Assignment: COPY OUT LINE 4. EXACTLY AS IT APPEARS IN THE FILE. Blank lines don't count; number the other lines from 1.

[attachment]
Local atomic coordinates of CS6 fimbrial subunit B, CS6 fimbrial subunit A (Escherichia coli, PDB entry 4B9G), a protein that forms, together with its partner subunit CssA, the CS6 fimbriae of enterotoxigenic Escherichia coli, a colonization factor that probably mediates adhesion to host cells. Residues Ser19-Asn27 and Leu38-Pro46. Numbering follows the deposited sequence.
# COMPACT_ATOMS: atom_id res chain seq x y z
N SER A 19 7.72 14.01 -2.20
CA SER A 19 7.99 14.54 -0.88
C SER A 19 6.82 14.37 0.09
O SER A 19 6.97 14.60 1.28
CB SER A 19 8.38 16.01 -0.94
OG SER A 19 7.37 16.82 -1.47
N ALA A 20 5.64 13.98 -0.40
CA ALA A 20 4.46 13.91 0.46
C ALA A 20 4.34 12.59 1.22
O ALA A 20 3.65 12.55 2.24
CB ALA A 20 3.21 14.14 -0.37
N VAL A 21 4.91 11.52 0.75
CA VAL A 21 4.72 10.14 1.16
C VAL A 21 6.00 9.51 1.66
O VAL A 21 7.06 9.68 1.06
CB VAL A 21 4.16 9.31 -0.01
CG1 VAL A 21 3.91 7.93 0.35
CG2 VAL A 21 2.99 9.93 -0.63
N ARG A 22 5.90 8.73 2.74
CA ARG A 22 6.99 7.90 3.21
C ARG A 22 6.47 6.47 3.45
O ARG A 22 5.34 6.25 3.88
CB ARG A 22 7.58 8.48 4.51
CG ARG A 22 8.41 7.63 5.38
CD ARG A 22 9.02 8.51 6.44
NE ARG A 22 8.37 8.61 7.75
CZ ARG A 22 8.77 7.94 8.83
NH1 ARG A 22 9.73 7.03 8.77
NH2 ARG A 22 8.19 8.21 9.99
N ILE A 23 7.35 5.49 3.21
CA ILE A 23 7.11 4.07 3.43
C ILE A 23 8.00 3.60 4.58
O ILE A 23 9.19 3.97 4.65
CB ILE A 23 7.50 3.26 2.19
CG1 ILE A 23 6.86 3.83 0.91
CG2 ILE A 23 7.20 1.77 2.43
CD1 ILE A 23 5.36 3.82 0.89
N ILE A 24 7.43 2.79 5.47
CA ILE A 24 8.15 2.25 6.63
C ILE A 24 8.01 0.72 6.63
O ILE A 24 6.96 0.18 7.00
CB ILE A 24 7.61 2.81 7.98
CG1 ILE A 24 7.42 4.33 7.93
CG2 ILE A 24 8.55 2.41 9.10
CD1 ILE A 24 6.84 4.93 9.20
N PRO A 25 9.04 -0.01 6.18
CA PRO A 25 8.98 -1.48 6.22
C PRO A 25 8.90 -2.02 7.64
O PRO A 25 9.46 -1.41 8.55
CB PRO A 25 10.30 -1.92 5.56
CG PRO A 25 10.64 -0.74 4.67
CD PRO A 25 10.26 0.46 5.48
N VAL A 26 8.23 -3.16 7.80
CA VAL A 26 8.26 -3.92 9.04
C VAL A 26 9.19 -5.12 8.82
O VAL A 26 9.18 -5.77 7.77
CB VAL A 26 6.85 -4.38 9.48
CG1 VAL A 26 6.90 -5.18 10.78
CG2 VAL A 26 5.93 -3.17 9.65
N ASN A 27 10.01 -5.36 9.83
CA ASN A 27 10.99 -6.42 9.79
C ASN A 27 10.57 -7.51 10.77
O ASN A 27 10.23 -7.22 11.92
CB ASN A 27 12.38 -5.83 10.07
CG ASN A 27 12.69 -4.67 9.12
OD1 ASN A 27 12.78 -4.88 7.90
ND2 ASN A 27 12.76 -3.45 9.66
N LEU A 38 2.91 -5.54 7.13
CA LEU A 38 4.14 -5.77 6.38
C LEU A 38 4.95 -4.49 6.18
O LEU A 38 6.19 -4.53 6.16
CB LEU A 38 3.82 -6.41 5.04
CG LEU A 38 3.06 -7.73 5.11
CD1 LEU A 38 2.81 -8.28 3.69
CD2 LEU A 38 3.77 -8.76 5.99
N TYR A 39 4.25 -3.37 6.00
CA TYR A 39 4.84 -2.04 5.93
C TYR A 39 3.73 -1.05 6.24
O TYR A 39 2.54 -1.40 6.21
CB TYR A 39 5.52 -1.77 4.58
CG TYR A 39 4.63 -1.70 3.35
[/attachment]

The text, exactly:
CA SER A 19 7.99 14.54 -0.88